Number of members of Congress or their families who traded stock in companies lobbying on matters before their committees from 2007 to 2010, according to a recent Washington Post investigation: 130

Percent of those lawmakers who were Democrats: 52

Who were Republicans: 48

Portion of all stock trades by lawmakers that intersected with legislation they were involved with: 1 in 8

Number of prohibitions on this practice under current ethics rules: 0

Number of members of Congress who sold all of their stock in a company under investigation by the Senate Commerce Committee for deceptive internet billing practices before the results of the probe became public: 4

Number of Congressmen who recast their financial portfolios during the financial crisis after phone calls or meetings with Treasury Secretary Henry M. Paulson Jr.;  his successor, Timothy F. Geithner; or Federal Reserve Chairman Ben S. Bernanke: 34

Number of trades that Sen. Mitch McConnell (R-Ky.) made on Jan. 31, 2008 following extensive conversations with Paulson about the proposed stimulus bill: 4

Value of each of those trades, which involved mutual funds: $15,000 to $50,000

Value of General Electric stock sold by Rep. Ed Whitfield (R-Ky.) shortly before a Republican filibuster killed legislation that the company had lobbied for to enhance its business: between $50,000 and $100,000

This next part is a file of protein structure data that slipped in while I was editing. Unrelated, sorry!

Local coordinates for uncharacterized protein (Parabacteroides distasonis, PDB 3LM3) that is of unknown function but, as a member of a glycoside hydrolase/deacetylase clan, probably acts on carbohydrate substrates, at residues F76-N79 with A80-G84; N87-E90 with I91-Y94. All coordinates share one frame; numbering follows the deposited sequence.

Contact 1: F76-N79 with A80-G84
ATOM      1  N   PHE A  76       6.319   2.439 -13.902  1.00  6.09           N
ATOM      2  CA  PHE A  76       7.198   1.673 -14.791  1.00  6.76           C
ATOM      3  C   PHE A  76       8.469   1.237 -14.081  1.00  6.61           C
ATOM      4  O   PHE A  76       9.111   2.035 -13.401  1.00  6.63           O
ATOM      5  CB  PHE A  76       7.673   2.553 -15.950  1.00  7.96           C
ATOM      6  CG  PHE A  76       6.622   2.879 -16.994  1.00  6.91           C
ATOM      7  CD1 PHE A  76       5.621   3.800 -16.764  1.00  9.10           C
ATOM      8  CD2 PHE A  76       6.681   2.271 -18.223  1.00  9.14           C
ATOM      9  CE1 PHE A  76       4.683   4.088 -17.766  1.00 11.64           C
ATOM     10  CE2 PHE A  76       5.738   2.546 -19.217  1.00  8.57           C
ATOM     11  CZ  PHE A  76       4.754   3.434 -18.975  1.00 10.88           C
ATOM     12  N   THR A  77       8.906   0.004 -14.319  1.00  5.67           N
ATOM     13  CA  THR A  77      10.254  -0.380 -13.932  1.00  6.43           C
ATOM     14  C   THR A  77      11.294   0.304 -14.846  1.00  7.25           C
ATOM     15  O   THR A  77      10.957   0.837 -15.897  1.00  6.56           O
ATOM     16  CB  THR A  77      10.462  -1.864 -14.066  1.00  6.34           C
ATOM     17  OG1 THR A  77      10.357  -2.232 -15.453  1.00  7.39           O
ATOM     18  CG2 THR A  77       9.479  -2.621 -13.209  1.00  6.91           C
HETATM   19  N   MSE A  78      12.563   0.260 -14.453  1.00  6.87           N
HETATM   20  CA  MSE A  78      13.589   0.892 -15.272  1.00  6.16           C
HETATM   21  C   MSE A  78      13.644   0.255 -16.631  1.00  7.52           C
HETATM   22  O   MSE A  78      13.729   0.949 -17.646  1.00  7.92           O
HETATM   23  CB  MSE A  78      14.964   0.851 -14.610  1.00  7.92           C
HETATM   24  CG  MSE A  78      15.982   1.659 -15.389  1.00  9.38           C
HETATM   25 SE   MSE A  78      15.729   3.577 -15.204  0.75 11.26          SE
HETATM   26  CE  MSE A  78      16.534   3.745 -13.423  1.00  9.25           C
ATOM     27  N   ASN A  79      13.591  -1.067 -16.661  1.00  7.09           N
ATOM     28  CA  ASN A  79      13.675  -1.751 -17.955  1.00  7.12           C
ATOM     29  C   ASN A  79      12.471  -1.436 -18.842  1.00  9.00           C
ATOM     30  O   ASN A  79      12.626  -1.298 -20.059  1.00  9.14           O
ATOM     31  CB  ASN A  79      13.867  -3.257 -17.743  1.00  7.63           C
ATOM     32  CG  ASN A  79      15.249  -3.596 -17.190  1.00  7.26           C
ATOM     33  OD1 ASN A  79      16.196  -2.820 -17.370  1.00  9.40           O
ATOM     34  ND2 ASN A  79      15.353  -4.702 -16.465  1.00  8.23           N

Number of years that Whitfield had held the stock: 12

Value of stock in the defense conglomerate United Technologies that Whitfield sold on the same day in October 2009 that his subcommittee approved a bill affecting the company's operations: $50,000 to $100,000

Number of trades Whitfield made in companies registered to lobby before his committee: 23

Percent of his total reported stock trades those represent: 38

Value of overlapping trades made by Rep. Michael McCaul (R-Tex.), the member of Congress who reported the highest number of such questionable trades: $5 million to $23 million

According to research led by a Georgia State University professor, percent by which House members outperform the market as a whole: 6

Percent by which Senators do so: 10

Date on which Congress passed the Stock Act, legislation introduced by Sen. Joe Lieberman (I-Conn.) that prohibits lawmakers and their staffs from trading on insider information acquired on Capitol Hill: 3/22/2012

Number of prohibitions in the Stock Act against lawmakers trading stock in industries they oversee: 0

Click on figure to go to source. Most of the data in this index comes from a Washington Post investigation in which reporters examined 45,000 individual stock transactions computerized by the Center for Responsive Politics' OpenSecrets.org database using financial disclosures filed by House and Senate members.